Zombies, Kardashians and the Situation provided tough competition, but a balanced year-round lineup kept USA Network atop the cable ratings leaderboard in 2010.
Preliminary primetime numbers (through Dec. 12) show another strong year for cable. Sports and politics continued to be big draws, and shows that touched the cultural zeitgiest — whether it was “Jersey Shore” or “The Walking Dead” — got plenty of support from fans and their social-media soapboxes.
Newcomers like TNT’s “Rizzoli and Isles” impressed, but for the fifth consecutive year, the USA Network was best in the 18-49 and 25-54 demos, as well as total viewers. Helping USA remain tops were returning series “Royal Pains” (7.3 million total viewers, 3.09 million in 18-49), “Burn Notice” (6.59 total viewers, 2.99 in 18-49) and “White Collar” (5.37 total viewers, 2.29 in 18-49). Freshman show “Covert Affairs” also had a strong season, with 7.05 million viewers and 2.96 million in 18-49. “WWE Raw” continued to draw wrestling fans, who have proven to have an insatiable appetite for the genre.
Among adults under 50, USA averaged a leading 1.23 million viewers — although that marked an 11% decline from 2009. Net also fell double digits in the 18-34 and 25-54 demos. The drop in overall viewers wasn’t as steep — just 4%.
Bonnie Hammer, who runs USA Network and Syfy and will add E! to her plate once the NBC Universal-Comcast merger is complete, told Daily Variety she was more than satisfied with the results.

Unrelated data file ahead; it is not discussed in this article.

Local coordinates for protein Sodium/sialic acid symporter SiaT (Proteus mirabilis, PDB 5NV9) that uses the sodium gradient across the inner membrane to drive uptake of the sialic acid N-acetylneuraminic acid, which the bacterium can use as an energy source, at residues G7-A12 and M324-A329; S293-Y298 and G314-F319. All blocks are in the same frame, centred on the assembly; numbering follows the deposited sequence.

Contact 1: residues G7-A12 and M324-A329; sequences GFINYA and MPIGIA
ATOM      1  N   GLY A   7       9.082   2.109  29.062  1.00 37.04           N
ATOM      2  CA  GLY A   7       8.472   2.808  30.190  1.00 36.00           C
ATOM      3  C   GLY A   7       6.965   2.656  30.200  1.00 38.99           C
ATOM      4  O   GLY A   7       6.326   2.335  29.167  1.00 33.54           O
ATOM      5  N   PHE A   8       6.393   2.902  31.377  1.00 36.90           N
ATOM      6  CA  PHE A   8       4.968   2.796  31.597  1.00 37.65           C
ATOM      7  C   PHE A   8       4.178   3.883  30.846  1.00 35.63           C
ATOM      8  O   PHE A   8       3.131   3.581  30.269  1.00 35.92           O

“We maintained solid ratings and brought in younger eyeballs,” said Hammer, who added that the goal of USA has been to skew younger, even tapping into the 18-34 demo. “We’re happy with the outcome.”
She added that the decrease in the demos was not unexpected, especially considering 2009 offnet acquisitions “House” and “NCIS” had performed above expectations and therefore the year-to-year comparisons were likely to go down. The net also continued to debut programs away from Friday night, which had been a comfortable and noncompetitive spot for USA.
As for being best five years in a row and the expectations that come with that, Hammer said, “It’s a good healthy pressure. We don’t want to lose No. 1 and it’s not something we’re going to give up too easily.”
Of the top 10 cablers in the 18-49 demo, only four nets actually saw increases vs. a year ago.
The biggest uptick for any cabler was generated by History, which saw a 34% increase in 18-49 thanks to shows such as “Pawn Stars,” “Swamp People” and “American Pickers.” Net moved from 13th in the demo in 2009 to fifth in 2010. History also grew 35% in total viewers and the 25-54 demo, while moving up a very healthy 46% in the 18-34 demo.
“What’s so particularly sweet is the growth in every demo,” History topper Nancy Dubuc told Daily Variety. “For us, this isn’t about just 2010 but a journey that began in 2007 when we wanted to be a series appointment viewing destination. It’s about stability across the board with a variety of programs.”
Net, which focuses on reality fare, will increase its commitment to scripted programming next year with a miniseries about the Kennedy family set to debut in the first quarter.
Dubuc said History, which revamped itself three years ago by embracing reality programs that drew the attention of males who hadn’t tuned in before, is “forging new genres. I look around the dial and see a minimum of 11 copycat shows in our footsteps and I continue to be amazed at the announcement of more of them.”
The two most watched original cable series this year were both from TNT: “Rizzoli & Isles” and “The Closer.” “Rizzoli,” starring Angie Harmon and Sasha Alexander, averaged 8.77 million viewers, and Kyra Sedgwick’s veteran cop drama “The Closer” averaged 8.32 million in its sixth season.